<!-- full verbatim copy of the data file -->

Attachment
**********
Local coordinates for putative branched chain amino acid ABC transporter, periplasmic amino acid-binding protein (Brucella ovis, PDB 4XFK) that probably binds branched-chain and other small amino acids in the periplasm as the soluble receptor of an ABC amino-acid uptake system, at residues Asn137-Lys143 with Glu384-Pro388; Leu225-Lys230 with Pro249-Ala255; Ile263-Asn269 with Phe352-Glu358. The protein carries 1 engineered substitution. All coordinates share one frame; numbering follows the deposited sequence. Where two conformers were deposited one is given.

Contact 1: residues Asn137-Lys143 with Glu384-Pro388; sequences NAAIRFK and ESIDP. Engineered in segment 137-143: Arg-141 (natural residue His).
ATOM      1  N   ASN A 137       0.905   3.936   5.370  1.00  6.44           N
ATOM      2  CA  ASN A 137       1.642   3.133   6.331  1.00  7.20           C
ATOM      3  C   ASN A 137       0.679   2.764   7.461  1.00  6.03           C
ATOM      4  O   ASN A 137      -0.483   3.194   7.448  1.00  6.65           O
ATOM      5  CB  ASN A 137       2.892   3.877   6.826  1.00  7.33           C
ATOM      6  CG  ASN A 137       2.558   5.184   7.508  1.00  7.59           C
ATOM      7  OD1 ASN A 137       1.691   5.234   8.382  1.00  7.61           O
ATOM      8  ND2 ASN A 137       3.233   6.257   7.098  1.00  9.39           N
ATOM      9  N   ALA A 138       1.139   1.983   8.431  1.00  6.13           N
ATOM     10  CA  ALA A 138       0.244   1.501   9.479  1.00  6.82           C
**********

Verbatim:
Local coordinates for putative branched chain amino acid ABC transporter, periplasmic amino acid-binding protein (Brucella ovis, PDB 4XFK) that probably binds branched-chain and other small amino acids in the periplasm as the soluble receptor of an ABC amino-acid uptake system, at residues Asn137-Lys143 with Glu384-Pro388; Leu225-Lys230 with Pro249-Ala255; Ile263-Asn269 with Phe352-Glu358. The protein carries 1 engineered substitution. All coordinates share one frame; numbering follows the deposited sequence. Where two conformers were deposited one is given.

Contact 1: residues Asn137-Lys143 with Glu384-Pro388; sequences NAAIRFK and ESIDP. Engineered in segment 137-143: Arg-141 (natural residue His).
ATOM      1  N   ASN A 137       0.905   3.936   5.370  1.00  6.44           N
ATOM      2  CA  ASN A 137       1.642   3.133   6.331  1.00  7.20           C
ATOM      3  C   ASN A 137       0.679   2.764   7.461  1.00  6.03           C
ATOM      4  O   ASN A 137      -0.483   3.194   7.448  1.00  6.65           O
ATOM      5  CB  ASN A 137       2.892   3.877   6.826  1.00  7.33           C
ATOM      6  CG  ASN A 137       2.558   5.184   7.508  1.00  7.59           C
ATOM      7  OD1 ASN A 137       1.691   5.234   8.382  1.00  7.61           O
ATOM      8  ND2 ASN A 137       3.233   6.257   7.098  1.00  9.39           N
ATOM      9  N   ALA A 138       1.139   1.983   8.431  1.00  6.13           N
ATOM     10  CA  ALA A 138       0.244   1.501   9.479  1.00  6.82           C